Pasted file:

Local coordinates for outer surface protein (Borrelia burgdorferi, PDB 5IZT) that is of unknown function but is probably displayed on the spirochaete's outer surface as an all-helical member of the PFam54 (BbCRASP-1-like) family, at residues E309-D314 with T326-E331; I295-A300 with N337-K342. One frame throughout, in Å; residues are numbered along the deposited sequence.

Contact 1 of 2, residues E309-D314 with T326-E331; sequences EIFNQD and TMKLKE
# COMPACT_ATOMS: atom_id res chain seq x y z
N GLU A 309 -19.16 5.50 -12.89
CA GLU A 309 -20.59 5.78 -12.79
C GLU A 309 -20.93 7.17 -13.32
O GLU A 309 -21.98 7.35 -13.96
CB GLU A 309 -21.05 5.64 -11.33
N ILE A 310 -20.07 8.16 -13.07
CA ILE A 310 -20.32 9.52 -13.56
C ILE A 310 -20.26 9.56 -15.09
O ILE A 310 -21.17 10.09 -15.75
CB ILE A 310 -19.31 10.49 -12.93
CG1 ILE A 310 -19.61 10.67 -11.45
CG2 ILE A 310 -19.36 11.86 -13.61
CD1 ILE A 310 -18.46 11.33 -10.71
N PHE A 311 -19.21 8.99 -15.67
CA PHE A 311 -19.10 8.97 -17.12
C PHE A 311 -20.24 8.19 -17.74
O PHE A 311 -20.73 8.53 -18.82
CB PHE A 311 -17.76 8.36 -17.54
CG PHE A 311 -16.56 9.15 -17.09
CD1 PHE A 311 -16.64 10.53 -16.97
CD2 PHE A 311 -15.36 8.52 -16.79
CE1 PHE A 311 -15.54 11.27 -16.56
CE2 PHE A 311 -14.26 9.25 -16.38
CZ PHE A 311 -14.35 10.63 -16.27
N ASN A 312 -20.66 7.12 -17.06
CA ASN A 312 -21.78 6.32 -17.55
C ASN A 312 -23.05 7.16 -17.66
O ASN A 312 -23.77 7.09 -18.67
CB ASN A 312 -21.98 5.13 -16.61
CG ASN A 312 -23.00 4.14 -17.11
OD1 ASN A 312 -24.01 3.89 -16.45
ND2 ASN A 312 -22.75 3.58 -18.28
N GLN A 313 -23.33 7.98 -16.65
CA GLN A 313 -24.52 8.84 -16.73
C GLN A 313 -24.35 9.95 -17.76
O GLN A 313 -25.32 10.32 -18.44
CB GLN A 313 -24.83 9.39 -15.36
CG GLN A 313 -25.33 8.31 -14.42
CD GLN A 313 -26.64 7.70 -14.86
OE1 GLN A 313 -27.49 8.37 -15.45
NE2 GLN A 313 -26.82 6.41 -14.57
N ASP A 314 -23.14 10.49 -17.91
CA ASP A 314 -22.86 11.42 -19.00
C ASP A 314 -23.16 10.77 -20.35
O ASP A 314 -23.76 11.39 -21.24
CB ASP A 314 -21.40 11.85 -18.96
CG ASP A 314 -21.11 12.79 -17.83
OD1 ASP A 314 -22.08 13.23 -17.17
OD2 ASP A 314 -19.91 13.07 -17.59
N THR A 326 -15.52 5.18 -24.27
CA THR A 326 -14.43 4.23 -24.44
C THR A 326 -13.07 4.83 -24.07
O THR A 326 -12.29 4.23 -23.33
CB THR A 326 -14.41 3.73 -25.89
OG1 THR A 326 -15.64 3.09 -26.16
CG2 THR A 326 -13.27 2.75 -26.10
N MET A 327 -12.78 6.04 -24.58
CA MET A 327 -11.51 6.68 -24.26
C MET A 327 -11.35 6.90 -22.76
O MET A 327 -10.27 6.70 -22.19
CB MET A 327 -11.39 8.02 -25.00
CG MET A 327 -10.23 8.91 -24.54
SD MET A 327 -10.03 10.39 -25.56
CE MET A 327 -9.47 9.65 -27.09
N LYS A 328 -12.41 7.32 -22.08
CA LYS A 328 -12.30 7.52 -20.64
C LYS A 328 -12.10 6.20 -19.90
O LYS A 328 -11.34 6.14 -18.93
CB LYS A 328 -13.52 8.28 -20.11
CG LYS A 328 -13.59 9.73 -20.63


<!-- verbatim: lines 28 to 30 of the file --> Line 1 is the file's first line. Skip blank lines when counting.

N ASN A 312 -20.66 7.12 -17.06
CA ASN A 312 -21.78 6.32 -17.55
C ASN A 312 -23.05 7.16 -17.66